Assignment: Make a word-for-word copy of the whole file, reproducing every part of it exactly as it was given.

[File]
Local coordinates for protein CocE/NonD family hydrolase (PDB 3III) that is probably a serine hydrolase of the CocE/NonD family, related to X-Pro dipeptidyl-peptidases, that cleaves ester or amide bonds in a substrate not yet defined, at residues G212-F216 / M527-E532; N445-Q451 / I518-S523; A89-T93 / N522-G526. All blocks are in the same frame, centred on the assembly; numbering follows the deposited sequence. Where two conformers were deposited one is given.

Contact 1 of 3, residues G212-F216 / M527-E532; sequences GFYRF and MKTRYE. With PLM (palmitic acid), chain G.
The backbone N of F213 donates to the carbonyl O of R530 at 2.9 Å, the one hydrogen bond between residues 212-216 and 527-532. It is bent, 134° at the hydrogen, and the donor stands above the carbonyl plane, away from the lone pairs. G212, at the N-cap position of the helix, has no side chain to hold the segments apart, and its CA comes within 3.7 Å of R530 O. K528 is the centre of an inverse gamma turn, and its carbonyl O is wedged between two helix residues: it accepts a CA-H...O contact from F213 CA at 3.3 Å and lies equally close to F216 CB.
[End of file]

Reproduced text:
Local coordinates for protein CocE/NonD family hydrolase (PDB 3III) that is probably a serine hydrolase of the CocE/NonD family, related to X-Pro dipeptidyl-peptidases, that cleaves ester or amide bonds in a substrate not yet defined, at residues G212-F216 / M527-E532; N445-Q451 / I518-S523; A89-T93 / N522-G526. All blocks are in the same frame, centred on the assembly; numbering follows the deposited sequence. Where two conformers were deposited one is given.

Contact 1 of 3, residues G212-F216 / M527-E532; sequences GFYRF and MKTRYE. With PLM (palmitic acid), chain G.
The backbone N of F213 donates to the carbonyl O of R530 at 2.9 Å, the one hydrogen bond between residues 212-216 and 527-532. It is bent, 134° at the hydrogen, and the donor stands above the carbonyl plane, away from the lone pairs. G212, at the N-cap position of the helix, has no side chain to hold the segments apart, and its CA comes within 3.7 Å of R530 O. K528 is the centre of an inverse gamma turn, and its carbonyl O is wedged between two helix residues: it accepts a CA-H...O contact from F213 CA at 3.3 Å and lies equally close to F216 CB.